Manufacturing a chair out of a single plywood sheet had been achieved long before Panton’s design by Gerald Summer and Hans Pieck, but it is only with Panton that a cantilever design was made possible. Hugo Häring had proposed in 1949 a prototype made out of a single sheet of metal; the model was intended for production in plywood but never came to be.

[Most of the above information – including this post’s title – is taken from Stebastian Hackenschmidt’s essay “Cantilevered: Chairs as Material Experiments” for the MAK Exhibition Cantilever Chair: Architectural Manifesto and Material Experiment]

Written by Alvar and I

February 12, 2011 at 10:45 pm

From our 50’s couch

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1. A very interesting story on how Finnish design ends up in Tokyo and elsewhere in The ones that got away by Jonas Forth.

2. Our future one-stamp collection: ’2+3′ wallpaper by Ilmari and Annikki Tapiovaara in 1958 and ‘Paimio’ chair by Alvar Aalto in 1931-32 via wallpaper and chair « well centred.

3. The Boyd collection and Oscar Niemeyer’s Strick House via the North Elevation

Written by Alvar and I

January 26, 2011 at 2:34 am

From our 50s couch

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Spring is coming and so are auctions in the United States:

1. Wright Modern Design, March 23rd, with a large selection of American designers. Some fine European pieces too. Since the chair is the emblem of this blog, these two Alvar Aalto Model 21 have caught our eye. Not in pristine condition, but clearly pre-war models sourced in the U.K. See also several pieces by Pierre Jeanneret from Chandigarh (Wright offered some already last year): it will be interesting to see how they fare compared to last week’s Artcurial auction.

2. For Eames lovers, Wright Eames Auction on April 8th. Given the size of Charles and Ray Eames production and the number of knock-offs, we always found it a challenge to identify good Eames vintage. A catalogue raisonné would definitely help. We can trust Richard Wright to assemble a great selection for us. Looking particularly forward to a nice vintage ESU model.

3. Treadway-Toomey Galleries Auction, March 7th,  with two fine lots of a K.E.M. Weber armchair by Lloyd Manufacturing. See our previous post on Weber.

4. Rago Arts is inviting consignements for its Modern Auction on April 25th.

5. LAMA is also inviting consignments for its Spring Auction.

Written by Alvar and I

March 1, 2010 at 2:14 am

Webbings we like

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Aalto, Grabbe, Mathson, Risom: what do these four giants have in common? They all used webbing in some of their most famous designs. There is something both elegant and cheap to furniture using webbed canvas, and for a good reasons as often these designs were borne out of necessity.

Aalto is the precursor, with his Model 406 “Pension” Chair, designed in 1933 and a successor to the Model 41 armchair, with a higher back for comfort. But what makes this chair remarkable is the use of a cotton canvas webbing after many years of experimentation with laminated wood. The webbing offers smoother support and better airflow.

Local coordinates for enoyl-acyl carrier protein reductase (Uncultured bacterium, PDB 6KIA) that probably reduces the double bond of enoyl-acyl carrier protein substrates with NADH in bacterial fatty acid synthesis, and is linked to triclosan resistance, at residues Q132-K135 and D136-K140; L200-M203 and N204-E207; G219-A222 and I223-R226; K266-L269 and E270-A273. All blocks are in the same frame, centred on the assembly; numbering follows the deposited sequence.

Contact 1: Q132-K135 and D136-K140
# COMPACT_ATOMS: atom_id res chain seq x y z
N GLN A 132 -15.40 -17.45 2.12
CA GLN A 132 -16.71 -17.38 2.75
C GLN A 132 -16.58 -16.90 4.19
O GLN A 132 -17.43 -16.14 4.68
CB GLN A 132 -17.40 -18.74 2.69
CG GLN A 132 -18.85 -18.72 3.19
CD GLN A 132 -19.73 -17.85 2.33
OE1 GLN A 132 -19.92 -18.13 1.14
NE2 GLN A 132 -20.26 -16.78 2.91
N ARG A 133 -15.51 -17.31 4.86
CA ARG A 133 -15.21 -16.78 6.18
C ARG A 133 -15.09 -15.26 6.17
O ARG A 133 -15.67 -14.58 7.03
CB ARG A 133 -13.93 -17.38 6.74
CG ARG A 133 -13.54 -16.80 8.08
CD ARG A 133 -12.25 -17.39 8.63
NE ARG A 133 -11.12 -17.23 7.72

Alvar Aalto – Model 406 Chair – Artek

Bruno Mathsson successfully borrowed from Aalto the use of canvas webbing, which offered lightness and durability. Mathsson experimented with different woods and webbing materials from jute to paper. Further reading can be found here courtesy of Webvg.

Bruno Mathsson – Pernilla Chair

Jens Risom used webbing for his first collection for Knoll in the US. Wartime restrictions lead him to use webbing made out of parachute fabric and walnut. We particularly like the use of color in his designs.

Jens Risom – 654 W Side Chair – Knoll

 

Like Risom, Klaus Grabbe used military fabric due to wartime restrictions for his 1948 Chaise Longue. The thick exagerated section is very reminiscent of Risom’s chair, but made of plywood. Breuer is said to have inspired Grabbe, who also designed this other pretty striking reclining model .

Klaus Grabbe – Chaise Longue

Chaise longuee

Update: we ought to add this one, recently seen at RetroModern Design

Axel Larsson – Side Chair- Bodafors

Written by Alvar and I

February 28, 2010 at 1:01 pm

Aalto shrine

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An unlikely place where to find one of the most important collections of Aalto furniture in North America (don’t miss the building either).

Written by Alvar and I

February 9, 2010 at 9:56 pm

We want more catalogues raisonnés of furniture designers

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When stumbling across an attractive vintage piece, it would be nice to dig in our library (or even better online) the ultimate reference book or a catalogue raisonné to situate it in time and in the body of work of the designer. After all our visual senses, knowledge and memory are limited… Here are below some that we found.

The Furniture of Poul Kjaerholm: Catalogue Raisonné by Michael Sheridan

Alvar Aalto: The Complete Catalog of Architecture, Design and Art by Goran Schildt

Jean Prouvé by Laurence Bergerot and Patrick Seguin (review on Artcritical.com)

Complete Kagan: Vladimir Kagan–A Lifetime of Avant-Garde Design by Vladimir Kagan himself

Graham Mancha offers a nice selection of reference books at Design for Modern Living in the UK

The begining of an online catalog raisonné of Charles and Ray Eames on Eames Office and of Jens Risom furniture on Risom.org

Written by Alvar and I

February 5, 2010 at 10:03 pm